Indentured servitude is as old as colonial America itself. Following the landing of the Virginia Company on the James River in 1607 and the building of their settlement at Jamestown, the colonists of the Virginia Company quickly realized they needed more manpower to provide the cheap labor needed to tend the tobacco fields.
Back in England, the economy was depressed by the Thirty Year War, which had ripped apart Europe. Many tenant farmers in England were being displaced. One solution for a poor person with no job and limited opportunities was to look to the New World.
The system that grew out of this need for labor on the part of the colonists and the need for some kind of opportunity on the part of the servants was a contractual agreement benefitting both. A person would sell him- or herself to a “master” (often a member of the landed gentry), to work for a set number of years — usually four to seven. In return, the master would pay the ship’s passage for the servant, and would agree to provide food, shelter, and clothing for the servant during the years of the contract. At the end of the contractual period, the servant would be freed and would receive “freedom dues,” which were a pre-arranged reward for completing the contract. Typical freedom dues could include any combination of 25-50 acres of land, a gun, money, new clothing, tools, livestock, or a year’s worth of grain.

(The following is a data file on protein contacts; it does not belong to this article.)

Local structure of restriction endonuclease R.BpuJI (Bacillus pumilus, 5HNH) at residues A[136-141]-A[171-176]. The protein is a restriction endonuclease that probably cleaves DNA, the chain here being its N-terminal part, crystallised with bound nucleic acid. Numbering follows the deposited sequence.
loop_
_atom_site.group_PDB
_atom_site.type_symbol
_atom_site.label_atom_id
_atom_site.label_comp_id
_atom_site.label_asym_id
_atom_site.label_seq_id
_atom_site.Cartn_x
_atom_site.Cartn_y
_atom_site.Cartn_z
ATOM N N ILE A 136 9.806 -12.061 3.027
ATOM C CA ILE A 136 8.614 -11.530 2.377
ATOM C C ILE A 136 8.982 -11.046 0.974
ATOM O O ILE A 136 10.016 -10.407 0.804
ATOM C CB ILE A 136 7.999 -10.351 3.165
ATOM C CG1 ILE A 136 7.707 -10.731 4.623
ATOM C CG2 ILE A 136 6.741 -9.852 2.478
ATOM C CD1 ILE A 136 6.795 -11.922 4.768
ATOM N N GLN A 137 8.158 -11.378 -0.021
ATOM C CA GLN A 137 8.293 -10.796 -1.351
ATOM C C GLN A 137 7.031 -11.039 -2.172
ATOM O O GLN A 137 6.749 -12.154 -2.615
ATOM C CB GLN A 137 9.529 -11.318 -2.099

Besides selling themselves as a means to survive, people could also sell themselves to get out of debt. Parents who could not care for their children might sell them into servitude because there was no other choice. Parishes sold orphans into servitude to keep them off the poor rolls. In addition, a criminal could be sold into servitude by the state for an offense as small as the theft of one shilling (which was a capital crime resulting in the death penalty at that time). The state also sold and transported political prisoners, who were mainly convicted in religious persecutions, to the colonies.
The servant was nearly a slave during the time of his indentured servitude. His contract could be sold, traded, or inherited if the master died. Servants were prohibited from marrying or having children during the period of indenture. They also could not earn any money for themselves by working outside of the contract, and were essentially required to follow all of the rules that the master put forth. Running away or otherwise failing to follow the rules of the master resulted in often harsh punishment or the addition of additional years onto their contract. Their existence was often harsh, and many did not live to see the end of their contracts. Those who did often became settlers on the frontiers.
Approximately 70 percent of the emigrants from England to colonial Virginia between 1630 and 1660 were indentured servants. Most were young, single males between 15 and 25 years of age. In 1619, the first Africans were brought to Virginia. Because there were no laws governing slavery at that time, these Africans were essentially treated as indentured servants and were given the opportunity to attain freedom after their servitude. But there was an innate problem with indentured servitude — the servant eventually became free and then the landowner needed to pay to transport another servant. Gradually, the idea of permanent African slavery took hold. Slave laws were enacted by several colonies in the mid-1600s. Indentured servitude gradually died out, but did continue into the 1700s.
Next week will continue with this topic.